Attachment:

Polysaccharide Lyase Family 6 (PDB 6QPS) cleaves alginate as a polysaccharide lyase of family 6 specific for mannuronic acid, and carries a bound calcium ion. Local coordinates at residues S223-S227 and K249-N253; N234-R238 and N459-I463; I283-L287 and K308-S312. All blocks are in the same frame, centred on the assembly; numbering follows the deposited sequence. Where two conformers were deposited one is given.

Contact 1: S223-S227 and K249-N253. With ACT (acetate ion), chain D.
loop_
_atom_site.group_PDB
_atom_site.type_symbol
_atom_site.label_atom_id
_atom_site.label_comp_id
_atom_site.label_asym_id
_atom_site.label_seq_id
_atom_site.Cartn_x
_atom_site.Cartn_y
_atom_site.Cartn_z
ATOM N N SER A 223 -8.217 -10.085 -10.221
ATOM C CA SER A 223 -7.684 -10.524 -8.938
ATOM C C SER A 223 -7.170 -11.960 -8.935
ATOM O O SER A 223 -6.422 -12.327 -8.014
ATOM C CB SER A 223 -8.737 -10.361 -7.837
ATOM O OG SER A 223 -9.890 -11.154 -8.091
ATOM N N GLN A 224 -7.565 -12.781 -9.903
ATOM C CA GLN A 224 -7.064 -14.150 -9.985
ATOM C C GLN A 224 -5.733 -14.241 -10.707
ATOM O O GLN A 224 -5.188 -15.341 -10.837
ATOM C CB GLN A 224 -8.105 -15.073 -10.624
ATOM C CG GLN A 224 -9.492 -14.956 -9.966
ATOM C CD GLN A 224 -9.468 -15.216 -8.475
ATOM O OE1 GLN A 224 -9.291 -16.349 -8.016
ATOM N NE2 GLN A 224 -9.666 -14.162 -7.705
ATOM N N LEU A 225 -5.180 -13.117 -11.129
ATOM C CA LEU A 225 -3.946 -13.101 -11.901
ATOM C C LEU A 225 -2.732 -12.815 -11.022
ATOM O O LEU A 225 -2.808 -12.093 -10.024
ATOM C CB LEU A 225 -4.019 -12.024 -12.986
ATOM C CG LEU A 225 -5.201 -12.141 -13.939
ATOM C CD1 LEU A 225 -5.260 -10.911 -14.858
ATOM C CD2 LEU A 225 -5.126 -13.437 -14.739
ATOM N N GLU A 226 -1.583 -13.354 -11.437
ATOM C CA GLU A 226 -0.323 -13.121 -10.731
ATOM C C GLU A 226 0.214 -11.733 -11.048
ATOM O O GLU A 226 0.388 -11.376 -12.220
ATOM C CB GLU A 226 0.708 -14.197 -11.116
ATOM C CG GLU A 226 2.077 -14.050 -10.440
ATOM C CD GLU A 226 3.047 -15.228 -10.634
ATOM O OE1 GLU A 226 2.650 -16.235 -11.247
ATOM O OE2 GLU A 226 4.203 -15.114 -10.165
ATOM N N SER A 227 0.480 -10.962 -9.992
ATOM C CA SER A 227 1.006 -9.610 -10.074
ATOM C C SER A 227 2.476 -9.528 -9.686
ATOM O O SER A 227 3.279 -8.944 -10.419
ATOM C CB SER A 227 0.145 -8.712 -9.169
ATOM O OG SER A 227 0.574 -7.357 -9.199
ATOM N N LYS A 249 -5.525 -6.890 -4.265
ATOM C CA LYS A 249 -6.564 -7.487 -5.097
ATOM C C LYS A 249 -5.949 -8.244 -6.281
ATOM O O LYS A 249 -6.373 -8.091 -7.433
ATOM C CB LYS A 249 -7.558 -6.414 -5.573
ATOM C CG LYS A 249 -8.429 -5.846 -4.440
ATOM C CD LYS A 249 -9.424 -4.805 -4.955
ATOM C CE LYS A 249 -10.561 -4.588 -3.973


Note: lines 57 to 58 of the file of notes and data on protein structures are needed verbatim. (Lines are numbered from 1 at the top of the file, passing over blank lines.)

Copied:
ATOM C CD LYS A 249 -9.424 -4.805 -4.955
ATOM C CE LYS A 249 -10.561 -4.588 -3.973